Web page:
Behind the Counter: Kingbee Records (Manchester, UK)

Kingbee Records in Manchester, England has been around since 1987 and is now one of the last remaining independent record shops in northwest England.

The shop attracts a diverse clientele, and its ability to draw business from collectors and dealers around the world has fueled its success. Though its strengths are numerous, Kingbee is unparalleled in its selection of Northern soul vinyl. We spoke with Les Hare, Kingbee’s owner, and got the lowdown on this music mecca.

Mike holds Kid Canaveral's Shouting At Wildlife
Mike holds Kid Canaveral's Shouting At Wildlife

What was your motivation for starting a music store? / What is your background in music?

Always was a big record collector, then [I] started doing record fairs with my spares, and it kinda carried on from there. I have also deejayed off and on since 1971.

How has Kingbee survived the digital boom?

By having a loyal customer base both locally and across the country. We also get record dealers from Japan regularly visiting to replenish their shop stock. Sales from our website help, but mostly it’s the large amount of stock that we turn over in the shop.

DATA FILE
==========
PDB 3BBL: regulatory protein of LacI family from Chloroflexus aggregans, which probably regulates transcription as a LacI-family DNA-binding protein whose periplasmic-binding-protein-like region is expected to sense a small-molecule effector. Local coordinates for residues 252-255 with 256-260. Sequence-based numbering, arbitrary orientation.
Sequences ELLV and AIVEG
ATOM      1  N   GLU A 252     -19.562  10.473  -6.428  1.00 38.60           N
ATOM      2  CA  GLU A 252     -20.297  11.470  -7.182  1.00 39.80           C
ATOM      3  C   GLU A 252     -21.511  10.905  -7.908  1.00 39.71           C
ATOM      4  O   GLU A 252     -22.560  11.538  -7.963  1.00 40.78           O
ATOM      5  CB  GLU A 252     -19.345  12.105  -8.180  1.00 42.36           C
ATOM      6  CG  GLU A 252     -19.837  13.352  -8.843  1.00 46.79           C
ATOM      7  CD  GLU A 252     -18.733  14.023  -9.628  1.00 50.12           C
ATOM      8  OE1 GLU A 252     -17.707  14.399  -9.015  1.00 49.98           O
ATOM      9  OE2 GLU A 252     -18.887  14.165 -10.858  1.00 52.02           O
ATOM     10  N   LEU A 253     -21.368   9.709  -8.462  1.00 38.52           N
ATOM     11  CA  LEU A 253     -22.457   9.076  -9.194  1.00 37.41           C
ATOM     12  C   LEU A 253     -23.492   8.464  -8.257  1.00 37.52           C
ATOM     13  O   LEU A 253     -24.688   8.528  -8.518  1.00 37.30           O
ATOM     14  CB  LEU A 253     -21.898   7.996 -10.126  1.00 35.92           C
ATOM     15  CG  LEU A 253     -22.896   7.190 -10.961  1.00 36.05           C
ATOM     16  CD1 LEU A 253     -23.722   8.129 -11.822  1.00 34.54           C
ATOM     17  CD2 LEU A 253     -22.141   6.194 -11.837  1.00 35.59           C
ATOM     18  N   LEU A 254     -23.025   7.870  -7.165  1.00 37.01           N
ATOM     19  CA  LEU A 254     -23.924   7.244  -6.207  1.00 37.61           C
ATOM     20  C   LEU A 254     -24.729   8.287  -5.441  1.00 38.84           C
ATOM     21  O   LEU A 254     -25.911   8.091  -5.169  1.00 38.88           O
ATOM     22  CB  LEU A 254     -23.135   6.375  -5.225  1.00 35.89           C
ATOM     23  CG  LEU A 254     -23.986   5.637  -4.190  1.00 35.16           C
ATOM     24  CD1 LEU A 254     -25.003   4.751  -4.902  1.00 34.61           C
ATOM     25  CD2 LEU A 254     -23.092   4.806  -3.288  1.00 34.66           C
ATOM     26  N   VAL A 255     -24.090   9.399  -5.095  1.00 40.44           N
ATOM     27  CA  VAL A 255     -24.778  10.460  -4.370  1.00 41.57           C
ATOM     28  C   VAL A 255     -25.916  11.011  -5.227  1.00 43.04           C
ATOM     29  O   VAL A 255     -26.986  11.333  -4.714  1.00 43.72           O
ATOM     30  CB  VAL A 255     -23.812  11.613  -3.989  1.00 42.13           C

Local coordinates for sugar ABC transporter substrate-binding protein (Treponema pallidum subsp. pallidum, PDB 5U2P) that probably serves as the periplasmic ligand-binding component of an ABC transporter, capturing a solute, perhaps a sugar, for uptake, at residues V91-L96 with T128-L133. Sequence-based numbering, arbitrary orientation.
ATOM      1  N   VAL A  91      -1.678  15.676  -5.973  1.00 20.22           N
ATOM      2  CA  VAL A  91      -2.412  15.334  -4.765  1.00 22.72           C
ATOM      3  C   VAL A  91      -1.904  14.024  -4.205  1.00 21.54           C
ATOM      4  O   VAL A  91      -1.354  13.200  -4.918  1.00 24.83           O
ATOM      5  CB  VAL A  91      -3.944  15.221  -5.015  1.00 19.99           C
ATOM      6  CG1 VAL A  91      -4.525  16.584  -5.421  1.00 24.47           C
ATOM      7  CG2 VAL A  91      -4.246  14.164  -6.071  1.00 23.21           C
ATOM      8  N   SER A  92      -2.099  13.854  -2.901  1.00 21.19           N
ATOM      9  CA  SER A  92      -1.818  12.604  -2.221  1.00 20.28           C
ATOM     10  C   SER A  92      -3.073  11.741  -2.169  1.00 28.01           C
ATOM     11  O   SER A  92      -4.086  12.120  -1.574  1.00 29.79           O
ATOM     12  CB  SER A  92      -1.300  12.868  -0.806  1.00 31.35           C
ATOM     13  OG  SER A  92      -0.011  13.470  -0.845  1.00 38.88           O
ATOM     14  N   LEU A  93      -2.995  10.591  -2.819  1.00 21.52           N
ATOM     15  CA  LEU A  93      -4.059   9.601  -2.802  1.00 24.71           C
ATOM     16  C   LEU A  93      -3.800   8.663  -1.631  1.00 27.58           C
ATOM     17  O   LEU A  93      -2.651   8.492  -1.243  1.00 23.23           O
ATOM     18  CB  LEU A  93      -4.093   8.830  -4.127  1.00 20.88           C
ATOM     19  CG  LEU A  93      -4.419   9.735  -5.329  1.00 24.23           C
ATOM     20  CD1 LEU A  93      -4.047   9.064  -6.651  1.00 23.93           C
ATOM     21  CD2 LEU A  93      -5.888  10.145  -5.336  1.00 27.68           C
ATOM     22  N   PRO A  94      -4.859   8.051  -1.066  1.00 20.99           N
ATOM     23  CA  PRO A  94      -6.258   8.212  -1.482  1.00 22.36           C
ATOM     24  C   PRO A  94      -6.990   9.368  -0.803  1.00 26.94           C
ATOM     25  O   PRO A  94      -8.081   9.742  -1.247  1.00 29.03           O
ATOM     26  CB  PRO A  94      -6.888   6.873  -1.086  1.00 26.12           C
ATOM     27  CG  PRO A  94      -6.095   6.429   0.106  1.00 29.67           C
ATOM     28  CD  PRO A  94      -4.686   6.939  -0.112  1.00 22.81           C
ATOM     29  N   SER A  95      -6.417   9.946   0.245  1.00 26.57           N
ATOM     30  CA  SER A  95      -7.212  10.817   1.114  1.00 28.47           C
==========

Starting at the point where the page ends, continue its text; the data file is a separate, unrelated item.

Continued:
Does Kingbee have a specific area of expertise? What draws people from far and wide?

If we had to say one genre in particular, it would be Northern soul, as we have thousands of 7-inch singles and a great selection of compilation CDs. We also sell a lot of reggae on vinyl and alternative, jazz, blues, soul, dance, and classic artists like The Beatles, [Bob] Dylan and Tom Waits.

Les holds Stone Roses' 20th anniversary reissue
Les holds Stone Roses' 20th anniversary reissue

Which albums has your store sold the most over the past month?

Belle and Sebastian: Write About Love
Arcade Fire:  The Suburbs
The xx: X
Bob Dylan: Bootleg Series Vol.9
Sufjan Stevens: The Age Of Adz

What is the weirdest special order request you’ve ever received?

Well, we’re next to a chemist (pharmacist) and a news agent, so we always get asked for things like nail clippers and scratch cards by mistake, but the weirdest music request I can think of is [when] the purple woman who only liked purple things bought a copy of Purple Rain on purple vinyl from the shop. She had absolutely no interest in the music at all.

How would you describe the Manchester music scene today?

Healthy, as always. We are primarily a secondhand store, so we don’t sell a lot of local artist CDs. We have been blessed as a city over the years with some of the best-ever bands.

Any big future plans for the shop?

To increase online sales, but not at the expense of having less stock in the shop.

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